Aunt Branwell and the Brontë Legacy (ePub)
Elizabeth Branwell was born in Penzance in 1770, a member of a large and influential Cornish family of merchants and property owners. In 1821 her life changed forever when her sister Maria fell dangerously ill. Leaving her comfortable life behind, Elizabeth made the long journey north to a remote moorland village in Yorkshire to nurse her sister. After the death of Maria, Elizabeth assumed the role of second mother to her nephew and five nieces. She would never see Cornwall again, but instead dedicated her life to her new family: the Brontës of Haworth, to whom she was known as Aunt Branwell.
In this first ever biography of Elizabeth Branwell, we see at last the huge impact she had on Charlotte, Emily and Anne Brontë, as well as on her nephew Branwell Brontë who spiralled out of control away from her calming influence. It was a legacy in Aunt Branwell's will that led directly to the Brontë books we love today, but her influence on their lives and characters was equally important. As opposed to the stern aunt portrayed by Mrs. Gaskell in her biography of Charlotte Brontë, we find a kind hearted woman who sacrificed everything for the children she came to love. This revealing book also looks at the Branwell family, and how their misfortunes mirrored that of the Brontës, and we find out what happened to the Brontë cousin who emigrated to America, and in doing so uncover the closest living relatives to the Brontë sisters today.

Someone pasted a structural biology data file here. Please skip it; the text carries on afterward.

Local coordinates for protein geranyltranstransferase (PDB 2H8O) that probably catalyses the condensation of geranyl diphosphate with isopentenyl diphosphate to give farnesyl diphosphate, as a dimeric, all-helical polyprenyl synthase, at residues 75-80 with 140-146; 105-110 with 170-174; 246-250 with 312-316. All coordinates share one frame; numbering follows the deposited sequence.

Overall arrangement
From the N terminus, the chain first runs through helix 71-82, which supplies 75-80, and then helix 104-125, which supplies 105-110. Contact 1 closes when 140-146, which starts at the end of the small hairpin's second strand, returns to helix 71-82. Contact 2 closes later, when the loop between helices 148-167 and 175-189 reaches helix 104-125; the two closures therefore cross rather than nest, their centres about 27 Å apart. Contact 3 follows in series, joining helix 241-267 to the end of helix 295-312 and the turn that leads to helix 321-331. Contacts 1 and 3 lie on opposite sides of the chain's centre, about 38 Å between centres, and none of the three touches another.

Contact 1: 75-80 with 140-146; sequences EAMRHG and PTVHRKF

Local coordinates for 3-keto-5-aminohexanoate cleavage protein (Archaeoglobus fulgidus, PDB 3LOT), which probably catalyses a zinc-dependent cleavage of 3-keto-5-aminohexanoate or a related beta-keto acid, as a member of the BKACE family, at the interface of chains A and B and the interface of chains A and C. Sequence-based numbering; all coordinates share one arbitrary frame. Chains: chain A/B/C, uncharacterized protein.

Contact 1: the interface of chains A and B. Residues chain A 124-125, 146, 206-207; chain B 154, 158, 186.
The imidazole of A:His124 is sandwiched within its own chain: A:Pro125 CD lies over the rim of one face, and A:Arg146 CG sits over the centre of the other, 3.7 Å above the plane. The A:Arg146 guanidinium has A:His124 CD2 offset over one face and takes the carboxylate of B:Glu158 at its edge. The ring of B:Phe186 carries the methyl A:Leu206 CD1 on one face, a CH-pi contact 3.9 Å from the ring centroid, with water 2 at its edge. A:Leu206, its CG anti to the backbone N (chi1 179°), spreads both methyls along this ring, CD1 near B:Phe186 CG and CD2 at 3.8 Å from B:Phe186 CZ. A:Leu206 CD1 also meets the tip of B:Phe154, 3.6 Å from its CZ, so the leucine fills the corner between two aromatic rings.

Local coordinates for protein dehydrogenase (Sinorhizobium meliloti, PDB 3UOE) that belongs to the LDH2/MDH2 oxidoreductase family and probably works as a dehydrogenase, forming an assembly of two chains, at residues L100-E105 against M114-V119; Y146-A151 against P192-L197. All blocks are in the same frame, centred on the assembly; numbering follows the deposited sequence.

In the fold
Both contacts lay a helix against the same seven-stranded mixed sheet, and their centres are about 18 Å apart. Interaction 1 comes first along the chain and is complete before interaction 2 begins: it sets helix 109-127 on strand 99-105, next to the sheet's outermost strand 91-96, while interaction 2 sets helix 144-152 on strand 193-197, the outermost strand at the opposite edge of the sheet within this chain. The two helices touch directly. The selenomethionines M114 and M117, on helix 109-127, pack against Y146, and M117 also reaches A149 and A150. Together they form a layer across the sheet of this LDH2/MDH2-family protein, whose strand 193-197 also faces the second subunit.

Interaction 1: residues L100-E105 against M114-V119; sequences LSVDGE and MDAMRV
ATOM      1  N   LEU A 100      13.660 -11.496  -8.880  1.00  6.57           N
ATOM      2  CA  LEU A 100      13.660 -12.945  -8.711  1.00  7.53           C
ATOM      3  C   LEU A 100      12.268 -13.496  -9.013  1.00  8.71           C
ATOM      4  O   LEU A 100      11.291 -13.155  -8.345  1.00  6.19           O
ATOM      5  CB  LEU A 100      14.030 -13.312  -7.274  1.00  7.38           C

Holland does deal with the persistent suggestion that Elizabeth Branwell was aloof and difficult by explaining that much of this reputation came from Elizabeth Gaskell who had interviewed a member of the Brontë household’s staff who was sacked in 1821 when her services were not required after Elizabeth Branwell had arrived in response to Patrick Brontë’s call for help. He regards this as an unfortunate distortion of the reputation and contribution of this woman who, in fact, fulfilled a major role in developing the literary talents of her nieces. This is a very interesting book.Historical Association - The voice for history
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Holland’s book is a touching tribute to the woman who loved and raised the Brontës as if they were her own children, and who came to Patrick’s aid when tragedy struck. I’ve read nothing but positive reviews of Aunt Branwell and the Brontë Legacy, and I’m proud to add my own to the list... Holland has done a remarkable job in piecing together information that allows Elizabeth Branwell to step out of the shadows and untangle herself from mythology and sometimes malicious gossip. I wholeheartedly agree with one of the final statements in his book, that Elizabeth Branwell’s 250th birthday should be celebrated by the Brontë Parsonage Museum in 2026. Meanwhile, I will look forward to the year of Patrick 200 and take the time to thank Holland for writing what will become an essential read for Brontëites in the years to come.Brontë Babe Blog